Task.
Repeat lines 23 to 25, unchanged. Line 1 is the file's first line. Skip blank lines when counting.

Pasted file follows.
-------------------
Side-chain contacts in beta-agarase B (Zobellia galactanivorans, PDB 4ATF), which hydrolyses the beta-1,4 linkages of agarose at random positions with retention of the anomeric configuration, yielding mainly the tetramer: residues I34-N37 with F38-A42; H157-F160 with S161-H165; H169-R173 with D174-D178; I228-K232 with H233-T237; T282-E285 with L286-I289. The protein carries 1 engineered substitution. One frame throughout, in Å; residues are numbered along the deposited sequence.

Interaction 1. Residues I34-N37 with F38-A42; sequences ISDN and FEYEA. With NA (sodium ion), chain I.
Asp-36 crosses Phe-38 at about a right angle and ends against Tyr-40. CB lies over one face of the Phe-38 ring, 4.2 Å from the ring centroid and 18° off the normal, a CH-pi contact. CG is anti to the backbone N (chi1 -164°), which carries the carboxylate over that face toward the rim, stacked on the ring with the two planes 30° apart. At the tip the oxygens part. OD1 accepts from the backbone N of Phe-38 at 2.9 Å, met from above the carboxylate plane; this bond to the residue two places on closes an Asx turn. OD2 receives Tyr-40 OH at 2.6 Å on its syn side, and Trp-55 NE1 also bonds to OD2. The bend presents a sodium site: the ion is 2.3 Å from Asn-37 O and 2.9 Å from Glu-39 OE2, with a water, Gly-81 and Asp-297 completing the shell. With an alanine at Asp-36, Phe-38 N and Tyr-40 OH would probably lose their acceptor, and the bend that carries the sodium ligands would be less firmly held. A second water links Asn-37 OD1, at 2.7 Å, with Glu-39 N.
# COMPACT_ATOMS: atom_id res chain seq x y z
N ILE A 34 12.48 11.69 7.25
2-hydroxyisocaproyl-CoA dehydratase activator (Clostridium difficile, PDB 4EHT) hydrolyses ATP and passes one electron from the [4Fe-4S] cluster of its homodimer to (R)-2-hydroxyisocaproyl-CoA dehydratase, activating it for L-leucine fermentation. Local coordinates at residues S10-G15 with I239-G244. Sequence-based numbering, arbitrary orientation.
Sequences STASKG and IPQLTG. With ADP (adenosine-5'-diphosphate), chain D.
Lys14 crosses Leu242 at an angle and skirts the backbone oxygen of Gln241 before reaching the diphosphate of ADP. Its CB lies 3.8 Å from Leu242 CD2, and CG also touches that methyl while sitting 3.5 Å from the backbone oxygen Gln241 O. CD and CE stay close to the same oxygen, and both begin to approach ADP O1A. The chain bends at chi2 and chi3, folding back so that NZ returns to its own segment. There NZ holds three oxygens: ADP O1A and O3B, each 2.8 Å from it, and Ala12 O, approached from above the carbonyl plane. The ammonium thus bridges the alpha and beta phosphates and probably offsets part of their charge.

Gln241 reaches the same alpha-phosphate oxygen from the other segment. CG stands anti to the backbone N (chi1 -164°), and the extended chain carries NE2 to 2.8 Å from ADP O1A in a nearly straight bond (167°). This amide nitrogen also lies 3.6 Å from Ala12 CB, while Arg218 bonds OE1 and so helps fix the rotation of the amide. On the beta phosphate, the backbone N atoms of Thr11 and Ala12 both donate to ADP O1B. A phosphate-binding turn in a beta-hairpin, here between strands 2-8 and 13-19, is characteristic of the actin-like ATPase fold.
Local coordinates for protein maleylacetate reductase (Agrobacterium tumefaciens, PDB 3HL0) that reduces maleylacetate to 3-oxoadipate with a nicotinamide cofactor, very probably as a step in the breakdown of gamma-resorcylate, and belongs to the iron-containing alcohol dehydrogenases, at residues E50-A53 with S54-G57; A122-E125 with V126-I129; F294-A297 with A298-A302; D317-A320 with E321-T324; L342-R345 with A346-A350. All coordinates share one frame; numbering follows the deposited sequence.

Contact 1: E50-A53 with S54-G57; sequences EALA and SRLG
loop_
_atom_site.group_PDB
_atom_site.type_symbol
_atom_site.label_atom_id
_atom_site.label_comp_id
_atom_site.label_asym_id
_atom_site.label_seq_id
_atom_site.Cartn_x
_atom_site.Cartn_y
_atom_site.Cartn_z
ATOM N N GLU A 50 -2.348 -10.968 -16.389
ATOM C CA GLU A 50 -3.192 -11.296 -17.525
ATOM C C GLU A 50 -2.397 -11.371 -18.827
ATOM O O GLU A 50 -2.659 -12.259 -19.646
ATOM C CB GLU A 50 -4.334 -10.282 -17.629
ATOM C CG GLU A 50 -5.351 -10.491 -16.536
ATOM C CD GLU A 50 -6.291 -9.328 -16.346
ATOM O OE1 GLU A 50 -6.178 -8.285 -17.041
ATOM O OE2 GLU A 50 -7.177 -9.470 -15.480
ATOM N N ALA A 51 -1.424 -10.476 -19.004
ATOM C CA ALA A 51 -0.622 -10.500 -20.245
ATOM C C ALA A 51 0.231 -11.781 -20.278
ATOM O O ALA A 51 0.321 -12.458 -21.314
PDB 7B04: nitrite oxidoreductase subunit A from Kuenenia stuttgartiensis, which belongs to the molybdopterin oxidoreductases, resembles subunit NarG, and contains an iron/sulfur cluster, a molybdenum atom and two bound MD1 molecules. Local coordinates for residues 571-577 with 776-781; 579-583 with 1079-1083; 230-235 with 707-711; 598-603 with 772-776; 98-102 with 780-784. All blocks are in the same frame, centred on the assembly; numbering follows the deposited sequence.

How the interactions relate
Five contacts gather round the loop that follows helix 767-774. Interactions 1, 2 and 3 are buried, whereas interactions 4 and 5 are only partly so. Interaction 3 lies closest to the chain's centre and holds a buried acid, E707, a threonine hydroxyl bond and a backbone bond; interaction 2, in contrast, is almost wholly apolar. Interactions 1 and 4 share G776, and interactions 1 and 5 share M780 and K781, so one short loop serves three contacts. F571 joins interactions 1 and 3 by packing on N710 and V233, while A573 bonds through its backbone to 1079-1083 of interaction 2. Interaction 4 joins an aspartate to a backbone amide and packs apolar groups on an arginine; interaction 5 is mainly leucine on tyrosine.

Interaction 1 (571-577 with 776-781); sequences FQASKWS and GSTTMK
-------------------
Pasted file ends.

ATOM C CA GLU A 50 -3.192 -11.296 -17.525
ATOM C C GLU A 50 -2.397 -11.371 -18.827
ATOM O O GLU A 50 -2.659 -12.259 -19.646